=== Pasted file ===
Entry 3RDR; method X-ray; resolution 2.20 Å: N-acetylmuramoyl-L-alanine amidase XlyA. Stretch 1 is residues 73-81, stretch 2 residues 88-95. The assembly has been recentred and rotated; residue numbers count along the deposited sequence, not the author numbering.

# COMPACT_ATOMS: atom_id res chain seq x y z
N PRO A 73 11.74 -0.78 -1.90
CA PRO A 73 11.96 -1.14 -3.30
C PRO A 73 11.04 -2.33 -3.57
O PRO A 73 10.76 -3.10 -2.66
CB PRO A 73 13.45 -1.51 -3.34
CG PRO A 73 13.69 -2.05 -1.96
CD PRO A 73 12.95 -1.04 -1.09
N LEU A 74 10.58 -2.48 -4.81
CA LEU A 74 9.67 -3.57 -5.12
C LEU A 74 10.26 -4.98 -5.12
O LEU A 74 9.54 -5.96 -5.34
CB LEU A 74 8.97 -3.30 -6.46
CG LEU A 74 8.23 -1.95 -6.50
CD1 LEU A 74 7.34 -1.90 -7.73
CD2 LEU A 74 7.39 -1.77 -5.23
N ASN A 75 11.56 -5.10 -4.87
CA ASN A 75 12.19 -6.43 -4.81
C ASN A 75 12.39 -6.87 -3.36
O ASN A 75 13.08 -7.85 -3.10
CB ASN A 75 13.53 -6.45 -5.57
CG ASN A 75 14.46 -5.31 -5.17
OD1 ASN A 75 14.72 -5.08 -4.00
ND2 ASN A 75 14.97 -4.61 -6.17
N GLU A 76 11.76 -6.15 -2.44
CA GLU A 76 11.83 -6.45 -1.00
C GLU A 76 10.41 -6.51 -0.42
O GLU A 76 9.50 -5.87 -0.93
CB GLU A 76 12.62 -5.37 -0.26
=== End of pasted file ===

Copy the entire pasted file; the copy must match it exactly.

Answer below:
Entry 3RDR; method X-ray; resolution 2.20 Å: N-acetylmuramoyl-L-alanine amidase XlyA. Stretch 1 is residues 73-81, stretch 2 residues 88-95. The assembly has been recentred and rotated; residue numbers count along the deposited sequence, not the author numbering.

# COMPACT_ATOMS: atom_id res chain seq x y z
N PRO A 73 11.74 -0.78 -1.90
CA PRO A 73 11.96 -1.14 -3.30
C PRO A 73 11.04 -2.33 -3.57
O PRO A 73 10.76 -3.10 -2.66
CB PRO A 73 13.45 -1.51 -3.34
CG PRO A 73 13.69 -2.05 -1.96
CD PRO A 73 12.95 -1.04 -1.09
N LEU A 74 10.58 -2.48 -4.81
CA LEU A 74 9.67 -3.57 -5.12
C LEU A 74 10.26 -4.98 -5.12
O LEU A 74 9.54 -5.96 -5.34
CB LEU A 74 8.97 -3.30 -6.46
CG LEU A 74 8.23 -1.95 -6.50
CD1 LEU A 74 7.34 -1.90 -7.73
CD2 LEU A 74 7.39 -1.77 -5.23
N ASN A 75 11.56 -5.10 -4.87
CA ASN A 75 12.19 -6.43 -4.81
C ASN A 75 12.39 -6.87 -3.36
O ASN A 75 13.08 -7.85 -3.10
CB ASN A 75 13.53 -6.45 -5.57
CG ASN A 75 14.46 -5.31 -5.17
OD1 ASN A 75 14.72 -5.08 -4.00
ND2 ASN A 75 14.97 -4.61 -6.17
N GLU A 76 11.76 -6.15 -2.44
CA GLU A 76 11.83 -6.45 -1.00
C GLU A 76 10.41 -6.51 -0.42
O GLU A 76 9.50 -5.87 -0.93
CB GLU A 76 12.62 -5.37 -0.26